The figure that has come down in history to us as Jesus was most likely born between 7 BCE and 3 CE somewhere in Judea, quite possibly in Bethlehem. He may have labored as a carpenter or a stone mason, either way he was also a student of both the Oral and Written Torah (which would have made him a Pharisee, something that will be discussed at a later date). He became a teacher or Rabbi in his twenties and soon began to work among the sick and the poor as he traveled throughout the area of Galilee. As a Rabbi, he soon gained a following who regarded him as a Messiah, which would have meant they considered him King of Israel, and followed his example of praying in what corresponds to today’s Orthodox synagogues.
It was sometime around 30 CE that Jesus came to the attention of the Roman officials and was placed on trial, convicted for insurrection, and crucified as a rebel. He was most likely turned over to the Romans by the High Priest of the Temple with the help of the Sadducees, who supported the High Priest. The view Jesus was at odds with the entire Sanhedrin will be discussed later, for now, try to break the mold and think of the execution of Jesus was for political ideas not theological differences. One thing that points to the truth of this, is the Romans placed a sign on his cross reading that his crime was claiming to be King of the Jews. This would have been done to send a message that those who claimed to be King in Israel would meet the same fate.
After his death, Jesus’ followers believed that had been resurrected from the grave and after meeting with the core of the movement, was taken to heaven in the same way as that of Elijah. James, one of Jesus’ brothers, became the head of the Netzarim (as the followers of Jesus became known as). Peter, who had served as an adviser to Jesus, continued in his role for James. The Netzarim or ‘Jerusalem Church’ we devout Jews who followed the Torah and continued to observe the ordinances of the Temple and Feasts. What separated them from the rest of the Jews was their belief that Jesus would soon return and God would set up a new era of peace in the entire world where the Kingdom of Israel would be at peace with it’s neighbors for at least a thousand years.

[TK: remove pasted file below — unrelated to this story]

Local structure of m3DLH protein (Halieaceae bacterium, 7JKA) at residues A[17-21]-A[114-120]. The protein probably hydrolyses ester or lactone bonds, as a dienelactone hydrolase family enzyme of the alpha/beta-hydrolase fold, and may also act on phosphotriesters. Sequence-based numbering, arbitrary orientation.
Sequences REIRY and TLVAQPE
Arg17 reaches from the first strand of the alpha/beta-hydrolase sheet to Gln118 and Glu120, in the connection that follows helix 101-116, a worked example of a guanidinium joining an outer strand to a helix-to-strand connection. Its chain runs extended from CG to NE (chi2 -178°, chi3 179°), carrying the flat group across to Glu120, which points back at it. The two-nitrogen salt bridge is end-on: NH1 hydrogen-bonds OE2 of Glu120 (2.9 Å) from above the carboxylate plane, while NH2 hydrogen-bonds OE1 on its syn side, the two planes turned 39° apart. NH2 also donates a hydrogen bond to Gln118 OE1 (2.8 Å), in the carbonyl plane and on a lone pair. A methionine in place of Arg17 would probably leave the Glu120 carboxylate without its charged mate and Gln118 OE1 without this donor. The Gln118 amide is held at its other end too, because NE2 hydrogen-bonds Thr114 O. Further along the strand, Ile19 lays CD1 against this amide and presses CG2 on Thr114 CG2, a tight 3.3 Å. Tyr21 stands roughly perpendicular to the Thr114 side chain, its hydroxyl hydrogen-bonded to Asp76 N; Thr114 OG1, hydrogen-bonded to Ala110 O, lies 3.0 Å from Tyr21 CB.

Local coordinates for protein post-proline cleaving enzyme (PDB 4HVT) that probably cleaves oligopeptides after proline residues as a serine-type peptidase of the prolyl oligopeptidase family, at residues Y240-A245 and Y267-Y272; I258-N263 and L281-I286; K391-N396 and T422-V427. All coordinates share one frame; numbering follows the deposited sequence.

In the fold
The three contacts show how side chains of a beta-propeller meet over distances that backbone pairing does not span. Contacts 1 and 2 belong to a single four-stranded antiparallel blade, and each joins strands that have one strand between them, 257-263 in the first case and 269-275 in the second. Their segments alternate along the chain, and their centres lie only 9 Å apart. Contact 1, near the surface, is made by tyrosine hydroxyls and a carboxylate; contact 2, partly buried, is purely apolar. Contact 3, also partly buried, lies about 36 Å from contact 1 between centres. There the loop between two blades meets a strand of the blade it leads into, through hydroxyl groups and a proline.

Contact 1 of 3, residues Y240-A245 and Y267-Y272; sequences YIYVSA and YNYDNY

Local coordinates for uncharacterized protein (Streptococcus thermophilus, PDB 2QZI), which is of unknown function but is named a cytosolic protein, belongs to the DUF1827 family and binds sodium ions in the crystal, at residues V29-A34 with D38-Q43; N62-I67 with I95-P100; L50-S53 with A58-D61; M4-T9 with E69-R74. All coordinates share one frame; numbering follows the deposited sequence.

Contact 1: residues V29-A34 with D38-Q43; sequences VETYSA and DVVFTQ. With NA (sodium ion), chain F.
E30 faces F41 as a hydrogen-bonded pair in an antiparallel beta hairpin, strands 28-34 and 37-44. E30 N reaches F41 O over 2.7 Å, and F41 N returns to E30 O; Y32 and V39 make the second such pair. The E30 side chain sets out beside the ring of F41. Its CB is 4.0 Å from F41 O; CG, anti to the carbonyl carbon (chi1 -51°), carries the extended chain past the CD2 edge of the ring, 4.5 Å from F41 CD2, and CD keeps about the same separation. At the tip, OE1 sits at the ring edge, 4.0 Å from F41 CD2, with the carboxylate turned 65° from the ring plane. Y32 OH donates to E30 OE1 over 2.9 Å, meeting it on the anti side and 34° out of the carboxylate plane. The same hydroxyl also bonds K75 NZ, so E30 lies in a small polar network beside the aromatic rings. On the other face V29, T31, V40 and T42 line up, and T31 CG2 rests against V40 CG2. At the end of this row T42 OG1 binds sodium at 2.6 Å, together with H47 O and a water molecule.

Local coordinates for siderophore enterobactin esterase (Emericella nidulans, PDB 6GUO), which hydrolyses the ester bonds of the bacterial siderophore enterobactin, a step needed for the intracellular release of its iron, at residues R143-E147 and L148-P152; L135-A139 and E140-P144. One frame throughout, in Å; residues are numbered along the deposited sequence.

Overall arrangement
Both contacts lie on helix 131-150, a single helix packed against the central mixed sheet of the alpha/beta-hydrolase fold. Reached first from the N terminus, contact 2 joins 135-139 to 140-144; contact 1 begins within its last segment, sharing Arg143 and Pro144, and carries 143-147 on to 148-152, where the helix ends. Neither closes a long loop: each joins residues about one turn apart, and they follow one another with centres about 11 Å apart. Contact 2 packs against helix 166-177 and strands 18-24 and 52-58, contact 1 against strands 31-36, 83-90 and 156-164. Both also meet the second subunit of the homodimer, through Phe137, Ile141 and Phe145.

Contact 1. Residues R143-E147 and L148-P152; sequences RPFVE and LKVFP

Jesus never intended to start a new religion, he was a observer of the Law of Moses and the teachings of the Prophets. He observed the Sabbath, attended Temple, and observed the Holy Days as laid down in the Torah. What he did not agree with was the rule of the Romans over his people. He taught that God would soon provide a miracle and the Romans would be driven out and their empire crushed. If he ever claimed himself to be a Messiah, it was only in the truest sense of the Jewish concept; he may have been of the House of David and a legal claimant of the Throne of Israel. This was the only view that his followers would have had, it would be up to someone else to create of Jesus more than he ever aspired to be. And we will discuss him in the next post.